Got that? On to point two.

There are numerous forms of privilege. Some are physiological while others depend on the environment of the moment.  There is gender privilege, age privilege and heterosexual privilege.  Each weighs heavy on the way people are affirmed or marginalized in their pursuit of life, liberty and the pursuit of happiness.  Privilege extends to attraction, mental well-being, and the lack of privilege shows up for those with mental illness and disabilities.

Privilege can exist among those accustomed to unfair treatment.  There’s black privilege when the majority in the room are black.  When that shows up, privilege isn’t about perception within a broader context, but how being the majority affords advantages that others miss.  My black privilege shows up within the context of worship in a predominately black church.  My black male privilege supports my personal agenda when a seek leadership within a black church.  My black, male, heterosexual privilege grants me power, influence and authority if I promote an anti-gay agenda within the black church.

Privilege is used to subjugate others.  This often shows up as an unconscious action.  The benefits associated with privilege are extended lacking perception.  Privilege doesn’t require participation. Advancement associated with privilege is laden in a myriad of historical and cultural actualities. Unwrapping how privilege impacts the ability to maneuver through systems is critical in advancing diversity.

Owning ones privilege is decisive in releasing the power that comes with privilege.  Personally, my list of privilege is vast.  Some of the things on my list have to be filtered through the context of a particular setting.  I hold education privilege as a person with graduate degrees.  Although my position of privilege exists within a broad community context, my lack of race privilege limits my ability to utilize the normative power associated with such privilege. My lack of normative advancement, comparative to those with white privilege, is construed as supreme privilege when juxtaposed within the context of black culture.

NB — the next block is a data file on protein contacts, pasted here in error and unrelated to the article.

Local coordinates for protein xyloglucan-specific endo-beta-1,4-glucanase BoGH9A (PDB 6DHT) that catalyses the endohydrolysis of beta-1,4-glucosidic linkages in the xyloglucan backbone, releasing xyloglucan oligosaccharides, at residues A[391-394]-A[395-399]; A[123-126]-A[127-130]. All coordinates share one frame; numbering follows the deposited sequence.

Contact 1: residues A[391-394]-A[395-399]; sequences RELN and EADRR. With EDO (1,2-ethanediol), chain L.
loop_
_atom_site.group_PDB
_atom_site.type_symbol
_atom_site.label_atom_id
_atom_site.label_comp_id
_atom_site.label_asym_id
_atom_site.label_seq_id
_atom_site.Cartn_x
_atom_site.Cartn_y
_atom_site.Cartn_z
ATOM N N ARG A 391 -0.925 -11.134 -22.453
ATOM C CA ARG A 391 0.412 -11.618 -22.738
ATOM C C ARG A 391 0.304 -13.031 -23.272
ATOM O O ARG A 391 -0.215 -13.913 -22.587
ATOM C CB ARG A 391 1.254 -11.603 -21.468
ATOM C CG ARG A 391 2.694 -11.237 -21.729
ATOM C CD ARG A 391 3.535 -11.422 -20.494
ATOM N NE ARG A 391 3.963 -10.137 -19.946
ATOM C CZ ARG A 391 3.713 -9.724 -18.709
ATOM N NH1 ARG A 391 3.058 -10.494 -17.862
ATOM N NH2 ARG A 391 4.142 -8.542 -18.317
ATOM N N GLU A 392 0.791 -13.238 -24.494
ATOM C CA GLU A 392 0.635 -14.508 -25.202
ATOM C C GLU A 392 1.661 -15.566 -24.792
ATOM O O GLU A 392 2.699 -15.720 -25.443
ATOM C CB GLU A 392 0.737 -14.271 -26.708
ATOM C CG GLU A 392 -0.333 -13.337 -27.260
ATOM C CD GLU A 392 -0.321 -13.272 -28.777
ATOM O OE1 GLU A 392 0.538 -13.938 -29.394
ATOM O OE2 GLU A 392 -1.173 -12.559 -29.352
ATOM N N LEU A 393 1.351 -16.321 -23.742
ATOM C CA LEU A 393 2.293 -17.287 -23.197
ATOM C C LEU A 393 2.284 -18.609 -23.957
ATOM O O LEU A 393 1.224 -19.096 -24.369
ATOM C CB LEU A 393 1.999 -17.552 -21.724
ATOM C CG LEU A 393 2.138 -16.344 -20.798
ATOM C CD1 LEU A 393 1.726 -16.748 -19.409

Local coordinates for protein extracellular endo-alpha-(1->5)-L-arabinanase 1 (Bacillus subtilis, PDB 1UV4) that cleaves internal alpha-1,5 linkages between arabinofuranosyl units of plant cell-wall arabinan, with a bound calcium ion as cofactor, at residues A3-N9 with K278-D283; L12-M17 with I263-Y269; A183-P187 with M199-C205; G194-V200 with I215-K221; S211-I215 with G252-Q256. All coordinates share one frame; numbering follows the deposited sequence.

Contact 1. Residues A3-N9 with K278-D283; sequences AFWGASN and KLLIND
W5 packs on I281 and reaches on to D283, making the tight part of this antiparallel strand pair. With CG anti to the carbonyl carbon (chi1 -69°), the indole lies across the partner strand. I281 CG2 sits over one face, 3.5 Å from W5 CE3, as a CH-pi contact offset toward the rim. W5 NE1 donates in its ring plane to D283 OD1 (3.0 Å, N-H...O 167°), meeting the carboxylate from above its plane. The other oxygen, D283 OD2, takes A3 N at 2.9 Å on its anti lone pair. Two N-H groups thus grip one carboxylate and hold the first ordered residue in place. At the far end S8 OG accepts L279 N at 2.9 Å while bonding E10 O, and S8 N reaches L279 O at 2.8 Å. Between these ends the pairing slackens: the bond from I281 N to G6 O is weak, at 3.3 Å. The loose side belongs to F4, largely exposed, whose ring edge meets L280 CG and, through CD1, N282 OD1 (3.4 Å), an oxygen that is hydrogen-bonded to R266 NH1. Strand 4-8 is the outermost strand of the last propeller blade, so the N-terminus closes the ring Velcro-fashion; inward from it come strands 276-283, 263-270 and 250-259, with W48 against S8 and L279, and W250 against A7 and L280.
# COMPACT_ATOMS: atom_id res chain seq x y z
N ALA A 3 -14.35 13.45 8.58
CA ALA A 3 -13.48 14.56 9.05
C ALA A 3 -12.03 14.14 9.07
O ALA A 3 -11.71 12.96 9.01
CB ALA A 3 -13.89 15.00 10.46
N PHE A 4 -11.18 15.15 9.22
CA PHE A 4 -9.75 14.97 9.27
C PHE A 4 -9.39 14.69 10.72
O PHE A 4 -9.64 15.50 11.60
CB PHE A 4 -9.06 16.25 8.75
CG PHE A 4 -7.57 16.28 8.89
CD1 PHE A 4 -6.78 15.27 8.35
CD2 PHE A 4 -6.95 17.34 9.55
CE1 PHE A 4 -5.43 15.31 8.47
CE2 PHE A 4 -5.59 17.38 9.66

There is power that comes with privilege.  This is a truth that can’t be surmounted by simple will or association with groups that confront the advantages of privilege.  My willingness to listen to and embrace feminist and womanist ideology isn’t enough to counteract the advantage of my male privilege.  My being an advocate of LBGTQ rights isn’t enough to undo the advantages of my heterosexual privilege. 

The power that comes with my privilege requires ongoing introspection related to how I function as a person holding advantages.  Although privilege is something often given without demand, how I function with that privilege may limit the progression of others.  I’m constantly examining ways in which I use my privileges to hinder others.

Many would rather assume they hold no privilege.  Conceding the ownership of privilege is difficult when one considers it a function of will.  It is challenging for some to consider their advantages due to how history shows up as a reminder of ongoing negation.

All of us hold privilege. For some, there is power that comes with that privilege.

Now that we have that out of the way, take a look at your own privilege.

Class dismissed.

Friday, June 27, 2014

White privilege in Columbia, MO asserts black people can't drink

I have to be honest about a few things.  I’m new in town.  Although from Columbia, MO, I’ve been away rousing controversy in Durham, North Carolina for close to 30 years.  I don’t understand the political culture of COMO.  I’m learning.  Give me some time.